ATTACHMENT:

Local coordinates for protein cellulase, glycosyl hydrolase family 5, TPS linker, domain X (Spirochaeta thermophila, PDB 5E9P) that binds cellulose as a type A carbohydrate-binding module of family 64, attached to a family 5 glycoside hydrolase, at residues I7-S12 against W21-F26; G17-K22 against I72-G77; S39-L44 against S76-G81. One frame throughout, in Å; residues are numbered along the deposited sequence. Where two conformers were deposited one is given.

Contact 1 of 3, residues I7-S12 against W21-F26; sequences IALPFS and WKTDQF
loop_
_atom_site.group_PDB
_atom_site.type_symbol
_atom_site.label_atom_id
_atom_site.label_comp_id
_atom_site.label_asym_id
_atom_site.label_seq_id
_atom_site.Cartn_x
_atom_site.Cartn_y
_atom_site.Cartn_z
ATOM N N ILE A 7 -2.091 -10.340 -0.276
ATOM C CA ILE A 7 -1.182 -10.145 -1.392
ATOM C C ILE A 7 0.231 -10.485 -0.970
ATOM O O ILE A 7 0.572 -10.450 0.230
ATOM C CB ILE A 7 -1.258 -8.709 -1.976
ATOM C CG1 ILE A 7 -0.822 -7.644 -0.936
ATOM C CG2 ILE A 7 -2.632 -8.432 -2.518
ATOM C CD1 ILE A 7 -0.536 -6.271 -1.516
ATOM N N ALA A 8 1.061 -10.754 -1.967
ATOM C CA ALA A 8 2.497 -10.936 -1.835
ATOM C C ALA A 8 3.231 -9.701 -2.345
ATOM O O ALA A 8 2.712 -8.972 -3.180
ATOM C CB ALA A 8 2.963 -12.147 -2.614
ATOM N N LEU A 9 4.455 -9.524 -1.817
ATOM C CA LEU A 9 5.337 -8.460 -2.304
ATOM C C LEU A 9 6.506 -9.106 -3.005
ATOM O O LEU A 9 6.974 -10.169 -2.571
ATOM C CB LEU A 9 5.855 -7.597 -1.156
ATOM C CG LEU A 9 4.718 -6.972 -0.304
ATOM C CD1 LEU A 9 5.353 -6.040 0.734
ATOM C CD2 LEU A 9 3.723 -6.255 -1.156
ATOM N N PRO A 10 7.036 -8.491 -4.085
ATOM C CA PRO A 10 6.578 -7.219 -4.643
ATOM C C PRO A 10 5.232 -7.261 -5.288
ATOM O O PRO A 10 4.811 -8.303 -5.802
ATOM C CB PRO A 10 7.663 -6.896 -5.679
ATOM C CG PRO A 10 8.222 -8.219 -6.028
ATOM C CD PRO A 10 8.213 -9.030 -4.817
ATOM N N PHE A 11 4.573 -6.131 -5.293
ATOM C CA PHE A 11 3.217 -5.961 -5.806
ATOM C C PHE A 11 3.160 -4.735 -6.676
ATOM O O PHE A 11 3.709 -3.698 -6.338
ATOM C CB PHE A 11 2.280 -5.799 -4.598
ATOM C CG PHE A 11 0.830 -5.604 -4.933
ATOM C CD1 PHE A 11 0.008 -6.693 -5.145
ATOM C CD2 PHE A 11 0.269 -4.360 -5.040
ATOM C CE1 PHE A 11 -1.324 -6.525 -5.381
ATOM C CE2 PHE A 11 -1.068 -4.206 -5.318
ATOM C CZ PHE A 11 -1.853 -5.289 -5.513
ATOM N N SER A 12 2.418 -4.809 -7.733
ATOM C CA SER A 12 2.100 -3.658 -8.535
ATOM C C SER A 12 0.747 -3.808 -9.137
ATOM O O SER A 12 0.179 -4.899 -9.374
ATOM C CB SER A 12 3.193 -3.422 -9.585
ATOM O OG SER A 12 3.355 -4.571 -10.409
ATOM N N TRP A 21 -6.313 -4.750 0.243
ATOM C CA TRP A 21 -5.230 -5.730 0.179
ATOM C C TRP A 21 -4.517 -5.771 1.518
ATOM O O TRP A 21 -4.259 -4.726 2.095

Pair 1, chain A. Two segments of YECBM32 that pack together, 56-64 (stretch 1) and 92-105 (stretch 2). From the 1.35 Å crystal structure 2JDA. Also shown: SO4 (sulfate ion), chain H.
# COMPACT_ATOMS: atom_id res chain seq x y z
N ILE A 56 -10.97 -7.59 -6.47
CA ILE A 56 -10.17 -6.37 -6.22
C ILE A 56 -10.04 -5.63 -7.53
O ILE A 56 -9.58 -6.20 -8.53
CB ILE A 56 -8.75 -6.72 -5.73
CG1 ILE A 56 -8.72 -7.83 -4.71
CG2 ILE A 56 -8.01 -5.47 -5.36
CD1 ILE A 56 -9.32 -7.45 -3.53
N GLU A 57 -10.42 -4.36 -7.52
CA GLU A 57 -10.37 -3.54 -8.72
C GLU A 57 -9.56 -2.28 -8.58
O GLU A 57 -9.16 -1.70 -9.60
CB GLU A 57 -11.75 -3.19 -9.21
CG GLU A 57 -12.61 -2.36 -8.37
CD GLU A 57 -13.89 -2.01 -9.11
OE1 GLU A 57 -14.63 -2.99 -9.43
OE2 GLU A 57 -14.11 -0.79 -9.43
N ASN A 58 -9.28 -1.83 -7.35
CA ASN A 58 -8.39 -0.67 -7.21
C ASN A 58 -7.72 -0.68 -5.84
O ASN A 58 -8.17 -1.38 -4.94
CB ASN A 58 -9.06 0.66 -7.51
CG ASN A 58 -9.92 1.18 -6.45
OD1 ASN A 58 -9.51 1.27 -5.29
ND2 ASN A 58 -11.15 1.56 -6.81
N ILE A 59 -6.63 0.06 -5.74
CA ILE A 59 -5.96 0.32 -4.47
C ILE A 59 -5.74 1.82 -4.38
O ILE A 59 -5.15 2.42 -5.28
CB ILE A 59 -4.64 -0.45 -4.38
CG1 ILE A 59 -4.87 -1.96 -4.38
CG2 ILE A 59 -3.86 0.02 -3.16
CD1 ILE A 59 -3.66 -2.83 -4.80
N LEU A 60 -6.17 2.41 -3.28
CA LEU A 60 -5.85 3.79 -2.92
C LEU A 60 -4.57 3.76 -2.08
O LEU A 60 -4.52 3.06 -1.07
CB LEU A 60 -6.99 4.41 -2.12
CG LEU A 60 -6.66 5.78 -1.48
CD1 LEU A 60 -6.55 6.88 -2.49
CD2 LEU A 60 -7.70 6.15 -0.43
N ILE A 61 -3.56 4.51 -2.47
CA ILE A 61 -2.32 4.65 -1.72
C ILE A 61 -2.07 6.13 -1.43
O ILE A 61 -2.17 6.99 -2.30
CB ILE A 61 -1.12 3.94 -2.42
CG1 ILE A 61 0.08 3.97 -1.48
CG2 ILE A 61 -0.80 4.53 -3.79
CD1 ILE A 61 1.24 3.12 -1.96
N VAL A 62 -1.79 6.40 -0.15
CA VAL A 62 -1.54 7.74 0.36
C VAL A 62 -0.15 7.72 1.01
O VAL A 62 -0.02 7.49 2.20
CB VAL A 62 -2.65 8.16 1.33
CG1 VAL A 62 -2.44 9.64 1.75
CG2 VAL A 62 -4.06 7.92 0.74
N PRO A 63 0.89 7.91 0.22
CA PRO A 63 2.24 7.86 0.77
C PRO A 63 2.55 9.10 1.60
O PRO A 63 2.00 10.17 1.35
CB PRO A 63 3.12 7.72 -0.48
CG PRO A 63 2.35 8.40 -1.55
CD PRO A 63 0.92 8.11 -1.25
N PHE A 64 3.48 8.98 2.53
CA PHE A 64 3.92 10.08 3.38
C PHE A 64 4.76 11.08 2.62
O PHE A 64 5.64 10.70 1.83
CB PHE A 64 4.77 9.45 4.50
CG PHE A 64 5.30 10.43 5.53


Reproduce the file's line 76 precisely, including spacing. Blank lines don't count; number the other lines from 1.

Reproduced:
CB GLU A 57 -11.75 -3.19 -9.21